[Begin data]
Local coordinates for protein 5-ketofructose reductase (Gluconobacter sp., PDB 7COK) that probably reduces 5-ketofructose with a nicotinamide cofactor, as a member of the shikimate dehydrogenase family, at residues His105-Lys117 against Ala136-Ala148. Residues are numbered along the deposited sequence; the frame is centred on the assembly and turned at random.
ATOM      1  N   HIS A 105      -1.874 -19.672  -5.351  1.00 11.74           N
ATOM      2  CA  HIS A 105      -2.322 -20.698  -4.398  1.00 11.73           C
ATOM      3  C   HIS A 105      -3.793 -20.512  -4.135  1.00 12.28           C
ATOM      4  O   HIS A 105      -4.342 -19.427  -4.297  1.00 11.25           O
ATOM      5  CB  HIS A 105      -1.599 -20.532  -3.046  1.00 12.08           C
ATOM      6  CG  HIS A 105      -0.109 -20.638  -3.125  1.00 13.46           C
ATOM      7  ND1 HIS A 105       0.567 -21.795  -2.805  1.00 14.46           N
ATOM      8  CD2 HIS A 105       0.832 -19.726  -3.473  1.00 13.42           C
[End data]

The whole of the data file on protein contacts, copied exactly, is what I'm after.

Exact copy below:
Local coordinates for protein 5-ketofructose reductase (Gluconobacter sp., PDB 7COK) that probably reduces 5-ketofructose with a nicotinamide cofactor, as a member of the shikimate dehydrogenase family, at residues His105-Lys117 against Ala136-Ala148. Residues are numbered along the deposited sequence; the frame is centred on the assembly and turned at random.
ATOM      1  N   HIS A 105      -1.874 -19.672  -5.351  1.00 11.74           N
ATOM      2  CA  HIS A 105      -2.322 -20.698  -4.398  1.00 11.73           C
ATOM      3  C   HIS A 105      -3.793 -20.512  -4.135  1.00 12.28           C
ATOM      4  O   HIS A 105      -4.342 -19.427  -4.297  1.00 11.25           O
ATOM      5  CB  HIS A 105      -1.599 -20.532  -3.046  1.00 12.08           C
ATOM      6  CG  HIS A 105      -0.109 -20.638  -3.125  1.00 13.46           C
ATOM      7  ND1 HIS A 105       0.567 -21.795  -2.805  1.00 14.46           N
ATOM      8  CD2 HIS A 105       0.832 -19.726  -3.473  1.00 13.42           C